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New Jersey Gov. Phil Murphy signed a bill into law this week that institutes early voting.

The legislation, which passed through a Democratic-controlled state House and Senate, is vastly different than many of the election-related bills that have passed or are close to being passed in other states such as Georgia and Texas, both of which are under Republican control.

Murphy, joined by Georgia voting rights activist and politician Stacey Abrams, signed the bill, which will authorize in-person early voting, on Tuesday.

CIVIL RIGHTS GROUPS SUE GEORGIA OVER NEW ELECTION REFORM BILL

“While other states are looking to find ways to keep their citizens from voting, we have consistently worked to ensure that the voices of the people are heard,” Murphy said. “I am immensely proud to sign this legislation today and to remind the nation that our democracy wins when we open the doors of our polling places wide instead of slamming them shut.”

The law requires each county within the state to open anywhere from three to seven polling places in the days leading up to an election, depending on the population of the county. Each voter would be eligible to cast a ballot at any polling location within his or her county. The bill also calls for each early voting day to be open late.

Each early voting site must be open Monday through Saturday from at least 10 a.m. to 8 p.m. and on Sunday from at least 10 a.m. to 6 p.m., while any voter who is on line at the time scheduled for the closing of an early voting site would still be allowed to vote. The law requires counties open anywhere from 10 calendar days to four calendar days before an election.

The changes come with a hefty price tag, which GOP opponents pointed to as a main concern along with the timeline. It forces most counties to purchase new voting machines and electronic poll books that could exceed $50 million, according to the New York Times.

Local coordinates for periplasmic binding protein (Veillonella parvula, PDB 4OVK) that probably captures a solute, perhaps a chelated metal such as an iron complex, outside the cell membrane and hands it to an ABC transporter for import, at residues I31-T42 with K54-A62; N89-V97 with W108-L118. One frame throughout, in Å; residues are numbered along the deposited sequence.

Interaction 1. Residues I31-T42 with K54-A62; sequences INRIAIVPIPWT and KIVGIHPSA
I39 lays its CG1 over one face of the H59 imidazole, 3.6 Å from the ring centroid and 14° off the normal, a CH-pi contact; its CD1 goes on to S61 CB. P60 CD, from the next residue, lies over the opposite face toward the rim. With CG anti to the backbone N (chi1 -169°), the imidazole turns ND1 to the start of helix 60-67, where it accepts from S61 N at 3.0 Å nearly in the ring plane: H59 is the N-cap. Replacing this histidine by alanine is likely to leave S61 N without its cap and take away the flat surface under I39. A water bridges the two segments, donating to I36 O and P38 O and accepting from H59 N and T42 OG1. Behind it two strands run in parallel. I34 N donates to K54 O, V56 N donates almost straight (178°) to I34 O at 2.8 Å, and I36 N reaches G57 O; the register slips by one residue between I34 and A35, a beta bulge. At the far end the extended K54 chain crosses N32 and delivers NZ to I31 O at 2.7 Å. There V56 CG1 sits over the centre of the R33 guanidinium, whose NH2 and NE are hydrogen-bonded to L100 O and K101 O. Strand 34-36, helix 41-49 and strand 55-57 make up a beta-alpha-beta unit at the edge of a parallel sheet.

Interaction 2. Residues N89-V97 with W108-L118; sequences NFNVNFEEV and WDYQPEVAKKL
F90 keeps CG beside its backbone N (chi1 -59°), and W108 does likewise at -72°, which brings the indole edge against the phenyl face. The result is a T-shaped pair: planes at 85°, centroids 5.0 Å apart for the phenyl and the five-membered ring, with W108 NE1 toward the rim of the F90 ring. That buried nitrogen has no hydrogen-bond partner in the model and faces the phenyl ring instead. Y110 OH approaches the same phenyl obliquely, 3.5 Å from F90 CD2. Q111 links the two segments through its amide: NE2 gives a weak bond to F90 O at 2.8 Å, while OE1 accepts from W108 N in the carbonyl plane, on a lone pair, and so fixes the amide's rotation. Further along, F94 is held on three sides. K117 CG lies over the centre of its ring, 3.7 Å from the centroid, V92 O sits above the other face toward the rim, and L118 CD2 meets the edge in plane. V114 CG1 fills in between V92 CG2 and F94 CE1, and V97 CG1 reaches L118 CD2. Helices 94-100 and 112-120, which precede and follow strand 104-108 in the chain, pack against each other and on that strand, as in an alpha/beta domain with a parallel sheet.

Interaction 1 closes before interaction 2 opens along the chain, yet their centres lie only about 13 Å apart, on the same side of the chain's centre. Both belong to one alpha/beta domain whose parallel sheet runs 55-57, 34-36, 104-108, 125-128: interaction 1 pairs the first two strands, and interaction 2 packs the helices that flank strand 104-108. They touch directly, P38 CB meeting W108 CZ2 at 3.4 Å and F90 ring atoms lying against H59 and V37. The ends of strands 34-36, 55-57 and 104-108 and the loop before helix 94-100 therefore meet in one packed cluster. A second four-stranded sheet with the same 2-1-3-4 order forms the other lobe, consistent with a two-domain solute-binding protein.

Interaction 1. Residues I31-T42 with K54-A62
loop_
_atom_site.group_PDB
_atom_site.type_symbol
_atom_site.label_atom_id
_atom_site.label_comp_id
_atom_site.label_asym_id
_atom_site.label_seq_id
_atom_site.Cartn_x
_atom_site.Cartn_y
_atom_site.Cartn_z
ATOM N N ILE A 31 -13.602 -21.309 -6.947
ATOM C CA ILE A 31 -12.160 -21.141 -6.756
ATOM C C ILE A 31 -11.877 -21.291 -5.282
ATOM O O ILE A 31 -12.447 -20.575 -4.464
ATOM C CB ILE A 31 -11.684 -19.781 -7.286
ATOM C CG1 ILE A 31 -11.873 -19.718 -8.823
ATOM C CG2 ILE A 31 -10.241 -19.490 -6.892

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Election reform has become a much more politicized and partisan issue following the 2020 election. Former President Donald Trump, his campaign, and many in his circle made claims that massive voter fraud handed victory to President Joe Biden. However, election officials, including those in Trump's own administration, defended the integrity of the contest, and the courts roundly rejected dozens of election fraud lawsuits.

After the 2020 contest, several Republican-controlled legislatures are looking to tighten election laws in ways that they argue make it harder for fraud to occur. Democrats argue those efforts are unwarranted and designed to make it harder for minorities to vote.

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Tags: states states election reform president donald trump news new jersey phil murphy 2020 elections 2022 elections voting vote recounts voting machines make it harder early voting site are looking polling places from at least calendar days other states an election phil murphy

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Wyoming Governor Sues Biden Administration over Oil and Gas Contract Cancellations

by Chris Woodward

 

Wyoming Gov. Mark Gordon is again taking the Department of Interior to court. The governor has filed a second federal lawsuit against the department relating to a Bureau of Land Management decision to pause oil and gas lease sales. In a statement, the governor called the litigation timely and vital to the interests of people living in his state.

“Wyoming’s energy resources can help power the nation and bring down costs at the pump,” said the governor. “BLM’s decision to cancel lease sales sure seems to be a violation of both the letter and the spirit of the law, (and) I firmly believe the pause in lease sales was politically driven and not based in law or fact.”

The first lawsuit challenged the Biden administration’s actions in First Quarter 2021, halting federal oil and gas leasing in Wyoming. A district court later ruled Secretary Deb Haaland’s decision was lawful. However, it did not consider whether other cancelations were a violation. The new lawsuit involves paused sales that Gordon said should have taken place in the second and third quarters of 2021 and the third quarter of this year.

“BLM went 18 months without a single oil and gas lease sale and has yet to resume regularly scheduled quarterly lease sales,” said the governor’s office.

In April, Secretary Haaland said Interior’s actions are meant to take into account things such as local communities, the environment, air quality, and water.

– – –

Chris Woodward is a contributor to The Center Square. 
Photo “Mark Gordon” by National Governors Association. Background Photo “Courtroom” by Clyde Robinson. CC BY 2.0.

 

 

 

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